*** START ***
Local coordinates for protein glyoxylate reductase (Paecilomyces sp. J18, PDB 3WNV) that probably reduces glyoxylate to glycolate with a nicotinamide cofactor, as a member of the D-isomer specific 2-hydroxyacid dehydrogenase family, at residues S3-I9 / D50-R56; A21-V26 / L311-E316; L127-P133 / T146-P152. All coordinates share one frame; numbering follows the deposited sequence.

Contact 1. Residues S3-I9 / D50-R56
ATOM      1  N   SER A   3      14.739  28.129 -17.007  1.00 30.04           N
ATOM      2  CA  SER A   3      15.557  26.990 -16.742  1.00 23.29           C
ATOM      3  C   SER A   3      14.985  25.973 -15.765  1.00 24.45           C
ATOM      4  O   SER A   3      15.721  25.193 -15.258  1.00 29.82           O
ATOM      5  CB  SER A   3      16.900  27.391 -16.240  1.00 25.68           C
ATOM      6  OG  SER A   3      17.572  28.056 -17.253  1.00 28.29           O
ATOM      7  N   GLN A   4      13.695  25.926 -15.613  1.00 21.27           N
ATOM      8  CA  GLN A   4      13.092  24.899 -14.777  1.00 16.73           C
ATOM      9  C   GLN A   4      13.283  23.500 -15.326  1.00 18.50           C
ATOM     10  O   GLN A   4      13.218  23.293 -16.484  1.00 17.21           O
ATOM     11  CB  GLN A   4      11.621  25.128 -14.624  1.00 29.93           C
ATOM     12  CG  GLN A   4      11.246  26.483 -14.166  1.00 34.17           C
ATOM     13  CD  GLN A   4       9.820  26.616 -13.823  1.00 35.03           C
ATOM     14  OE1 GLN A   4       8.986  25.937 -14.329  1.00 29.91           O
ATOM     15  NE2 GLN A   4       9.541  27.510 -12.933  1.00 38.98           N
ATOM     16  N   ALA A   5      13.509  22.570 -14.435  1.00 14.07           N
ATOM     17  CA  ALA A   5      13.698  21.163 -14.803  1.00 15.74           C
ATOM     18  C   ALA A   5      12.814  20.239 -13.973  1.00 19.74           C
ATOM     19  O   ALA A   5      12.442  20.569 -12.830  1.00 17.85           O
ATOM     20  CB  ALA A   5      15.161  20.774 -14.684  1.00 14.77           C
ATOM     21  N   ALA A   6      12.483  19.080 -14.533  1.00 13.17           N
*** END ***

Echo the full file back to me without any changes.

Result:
Local coordinates for protein glyoxylate reductase (Paecilomyces sp. J18, PDB 3WNV) that probably reduces glyoxylate to glycolate with a nicotinamide cofactor, as a member of the D-isomer specific 2-hydroxyacid dehydrogenase family, at residues S3-I9 / D50-R56; A21-V26 / L311-E316; L127-P133 / T146-P152. All coordinates share one frame; numbering follows the deposited sequence.

Contact 1. Residues S3-I9 / D50-R56
ATOM      1  N   SER A   3      14.739  28.129 -17.007  1.00 30.04           N
ATOM      2  CA  SER A   3      15.557  26.990 -16.742  1.00 23.29           C
ATOM      3  C   SER A   3      14.985  25.973 -15.765  1.00 24.45           C
ATOM      4  O   SER A   3      15.721  25.193 -15.258  1.00 29.82           O
ATOM      5  CB  SER A   3      16.900  27.391 -16.240  1.00 25.68           C
ATOM      6  OG  SER A   3      17.572  28.056 -17.253  1.00 28.29           O
ATOM      7  N   GLN A   4      13.695  25.926 -15.613  1.00 21.27           N
ATOM      8  CA  GLN A   4      13.092  24.899 -14.777  1.00 16.73           C
ATOM      9  C   GLN A   4      13.283  23.500 -15.326  1.00 18.50           C
ATOM     10  O   GLN A   4      13.218  23.293 -16.484  1.00 17.21           O
ATOM     11  CB  GLN A   4      11.621  25.128 -14.624  1.00 29.93           C
ATOM     12  CG  GLN A   4      11.246  26.483 -14.166  1.00 34.17           C
ATOM     13  CD  GLN A   4       9.820  26.616 -13.823  1.00 35.03           C
ATOM     14  OE1 GLN A   4       8.986  25.937 -14.329  1.00 29.91           O
ATOM     15  NE2 GLN A   4       9.541  27.510 -12.933  1.00 38.98           N
ATOM     16  N   ALA A   5      13.509  22.570 -14.435  1.00 14.07           N
ATOM     17  CA  ALA A   5      13.698  21.163 -14.803  1.00 15.74           C
ATOM     18  C   ALA A   5      12.814  20.239 -13.973  1.00 19.74           C
ATOM     19  O   ALA A   5      12.442  20.569 -12.830  1.00 17.85           O
ATOM     20  CB  ALA A   5      15.161  20.774 -14.684  1.00 14.77           C
ATOM     21  N   ALA A   6      12.483  19.080 -14.533  1.00 13.17           N